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**6. Multiobjective Optimization
**

**6.1 Introduction
**

Many (perhaps most) real-world design problems are, in fact, multiobjective optimization problems in which the designer seeks to optimize simultaneously several performance attributes of the design and an improvement in one objective is often only gained at the cost of deteriorations in other objectives — trade-offs are necessary.

There are two standard methods for treating multiobjective problems, if a traditional optimiza- tion algorithm which minimizes a single objective is to be employed. One is to construct a composite objective:

, (6.1)

where the are the objectives to be minimized and the are positive-valued weightings. The other is to place constraints on all but one of the objectives, i.e:

, (6.2)

where the are the constraint limits.

Whichever of these approaches is used, the solution of the one objective problem so produced results in the identification of a single point on the trade-off surface, the position of which depends on the designer’s preconceptions (the values of or chosen) as illustrated in Fig- ure 6.1. In order to explore the trade-off surface further a large number of different optimiza- tion runs must be executed each with different weightings or constraints — a potentially time- consuming and computationally expensive exercise if even attempted.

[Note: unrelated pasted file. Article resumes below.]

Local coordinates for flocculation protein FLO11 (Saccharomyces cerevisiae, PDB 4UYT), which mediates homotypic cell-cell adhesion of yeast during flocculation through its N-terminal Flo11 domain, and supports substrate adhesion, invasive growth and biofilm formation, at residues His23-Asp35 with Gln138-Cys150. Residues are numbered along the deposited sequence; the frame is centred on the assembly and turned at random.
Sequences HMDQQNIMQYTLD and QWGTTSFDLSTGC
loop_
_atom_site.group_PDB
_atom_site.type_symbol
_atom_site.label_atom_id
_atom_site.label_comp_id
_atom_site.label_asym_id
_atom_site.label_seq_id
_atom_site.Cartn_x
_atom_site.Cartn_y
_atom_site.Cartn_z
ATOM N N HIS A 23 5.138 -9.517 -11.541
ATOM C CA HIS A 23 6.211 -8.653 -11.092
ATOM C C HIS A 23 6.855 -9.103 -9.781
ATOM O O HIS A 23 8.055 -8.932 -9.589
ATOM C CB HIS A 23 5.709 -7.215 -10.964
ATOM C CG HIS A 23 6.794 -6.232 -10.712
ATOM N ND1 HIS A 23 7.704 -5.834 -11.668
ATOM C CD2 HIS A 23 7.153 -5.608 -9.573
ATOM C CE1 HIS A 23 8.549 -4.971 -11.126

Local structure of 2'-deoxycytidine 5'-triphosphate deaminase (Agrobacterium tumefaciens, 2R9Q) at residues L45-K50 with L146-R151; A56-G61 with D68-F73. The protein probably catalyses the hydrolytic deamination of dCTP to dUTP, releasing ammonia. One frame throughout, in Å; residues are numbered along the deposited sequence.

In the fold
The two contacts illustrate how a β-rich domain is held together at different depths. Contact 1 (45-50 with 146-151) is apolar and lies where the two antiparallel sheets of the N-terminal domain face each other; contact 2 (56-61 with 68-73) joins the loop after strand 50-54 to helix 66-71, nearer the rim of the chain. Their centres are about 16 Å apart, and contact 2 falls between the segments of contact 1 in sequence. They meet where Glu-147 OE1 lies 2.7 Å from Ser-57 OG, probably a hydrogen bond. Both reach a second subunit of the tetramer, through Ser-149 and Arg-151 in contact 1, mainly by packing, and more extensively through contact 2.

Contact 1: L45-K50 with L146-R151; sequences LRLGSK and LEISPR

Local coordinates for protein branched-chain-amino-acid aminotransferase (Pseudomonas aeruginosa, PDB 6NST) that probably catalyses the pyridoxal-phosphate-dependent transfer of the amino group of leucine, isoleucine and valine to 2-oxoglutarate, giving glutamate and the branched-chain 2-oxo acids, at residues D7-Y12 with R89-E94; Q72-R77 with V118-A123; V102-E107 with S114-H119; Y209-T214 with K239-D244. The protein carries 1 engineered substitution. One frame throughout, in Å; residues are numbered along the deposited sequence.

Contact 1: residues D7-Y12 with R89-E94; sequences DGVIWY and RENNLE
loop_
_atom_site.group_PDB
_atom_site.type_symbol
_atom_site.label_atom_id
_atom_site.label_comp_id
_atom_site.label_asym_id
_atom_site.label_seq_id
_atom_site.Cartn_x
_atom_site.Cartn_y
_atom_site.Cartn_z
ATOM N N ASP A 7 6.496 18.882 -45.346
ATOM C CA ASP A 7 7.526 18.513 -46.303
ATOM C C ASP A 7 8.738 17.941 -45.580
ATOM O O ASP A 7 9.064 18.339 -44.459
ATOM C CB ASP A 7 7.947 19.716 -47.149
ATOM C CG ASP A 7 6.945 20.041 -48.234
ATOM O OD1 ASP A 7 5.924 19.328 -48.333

Minimize f ̃ a i f i
*i
*

1

!

"

*N
*

!#!"

*fi N ai
*

Minimize * f j * subject to * f i C i ** i* 1* N ** i j*! $%&"'(

*Ci
*

*ai Ci
*

**Figure 6.1
**

: Types of Multiobjective Optimum.

*f*1

*f*2

weighted average

optimum

constraint

constrained optimum

trade-off surface

contour
*a*1 *f*1 *a*2 *f*2+

*C*1

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Of course, eventually a single solution must be chosen, but it is self-evident that the designer will make a better informed decision if the trade-off surface between the conflicting objectives can be inspected before this choice is made. By using suitably adapted stochastic optimization methods it is possible to reveal the trade-off surface of a multiobjective optimization problem in a single run. In the following sections appropriate adaptations to standard Genetic Algo- rithm (GA) and Simulated Annealing (SA) implementations will be discussed.

**6.2 Multiobjective Archiving
**

Adapting any stochastic optimization algorithm to perform multiobjective optimization will inevitably require a common change to the method of archiving. In multiobjective optimiza- tion solutions lying on the trade-off surface (or